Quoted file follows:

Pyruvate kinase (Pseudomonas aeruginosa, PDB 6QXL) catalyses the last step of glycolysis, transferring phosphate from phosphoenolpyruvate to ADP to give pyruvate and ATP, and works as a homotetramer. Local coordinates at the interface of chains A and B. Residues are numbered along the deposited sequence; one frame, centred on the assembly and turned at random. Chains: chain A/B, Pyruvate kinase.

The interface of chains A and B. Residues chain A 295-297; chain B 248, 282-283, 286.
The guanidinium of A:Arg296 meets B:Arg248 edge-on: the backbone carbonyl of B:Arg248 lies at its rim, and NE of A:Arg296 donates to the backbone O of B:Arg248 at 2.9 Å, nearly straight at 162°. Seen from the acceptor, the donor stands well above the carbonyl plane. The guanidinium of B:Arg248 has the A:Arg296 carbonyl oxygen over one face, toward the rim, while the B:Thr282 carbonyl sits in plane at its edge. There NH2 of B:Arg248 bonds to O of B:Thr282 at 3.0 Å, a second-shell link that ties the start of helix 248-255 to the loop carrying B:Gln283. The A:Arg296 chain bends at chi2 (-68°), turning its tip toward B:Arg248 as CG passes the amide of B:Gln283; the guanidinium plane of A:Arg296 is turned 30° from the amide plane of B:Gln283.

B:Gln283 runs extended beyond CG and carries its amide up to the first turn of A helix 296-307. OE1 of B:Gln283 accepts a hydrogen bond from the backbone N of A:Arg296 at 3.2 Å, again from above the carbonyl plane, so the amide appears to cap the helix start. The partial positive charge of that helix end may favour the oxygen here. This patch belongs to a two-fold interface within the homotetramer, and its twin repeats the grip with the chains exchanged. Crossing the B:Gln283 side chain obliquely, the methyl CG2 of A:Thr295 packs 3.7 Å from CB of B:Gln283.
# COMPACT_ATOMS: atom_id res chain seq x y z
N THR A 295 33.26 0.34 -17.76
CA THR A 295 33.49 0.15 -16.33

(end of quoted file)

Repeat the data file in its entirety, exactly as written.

Pyruvate kinase (Pseudomonas aeruginosa, PDB 6QXL) catalyses the last step of glycolysis, transferring phosphate from phosphoenolpyruvate to ADP to give pyruvate and ATP, and works as a homotetramer. Local coordinates at the interface of chains A and B. Residues are numbered along the deposited sequence; one frame, centred on the assembly and turned at random. Chains: chain A/B, Pyruvate kinase.

The interface of chains A and B. Residues chain A 295-297; chain B 248, 282-283, 286.
The guanidinium of A:Arg296 meets B:Arg248 edge-on: the backbone carbonyl of B:Arg248 lies at its rim, and NE of A:Arg296 donates to the backbone O of B:Arg248 at 2.9 Å, nearly straight at 162°. Seen from the acceptor, the donor stands well above the carbonyl plane. The guanidinium of B:Arg248 has the A:Arg296 carbonyl oxygen over one face, toward the rim, while the B:Thr282 carbonyl sits in plane at its edge. There NH2 of B:Arg248 bonds to O of B:Thr282 at 3.0 Å, a second-shell link that ties the start of helix 248-255 to the loop carrying B:Gln283. The A:Arg296 chain bends at chi2 (-68°), turning its tip toward B:Arg248 as CG passes the amide of B:Gln283; the guanidinium plane of A:Arg296 is turned 30° from the amide plane of B:Gln283.

B:Gln283 runs extended beyond CG and carries its amide up to the first turn of A helix 296-307. OE1 of B:Gln283 accepts a hydrogen bond from the backbone N of A:Arg296 at 3.2 Å, again from above the carbonyl plane, so the amide appears to cap the helix start. The partial positive charge of that helix end may favour the oxygen here. This patch belongs to a two-fold interface within the homotetramer, and its twin repeats the grip with the chains exchanged. Crossing the B:Gln283 side chain obliquely, the methyl CG2 of A:Thr295 packs 3.7 Å from CB of B:Gln283.
# COMPACT_ATOMS: atom_id res chain seq x y z
N THR A 295 33.26 0.34 -17.76
CA THR A 295 33.49 0.15 -16.33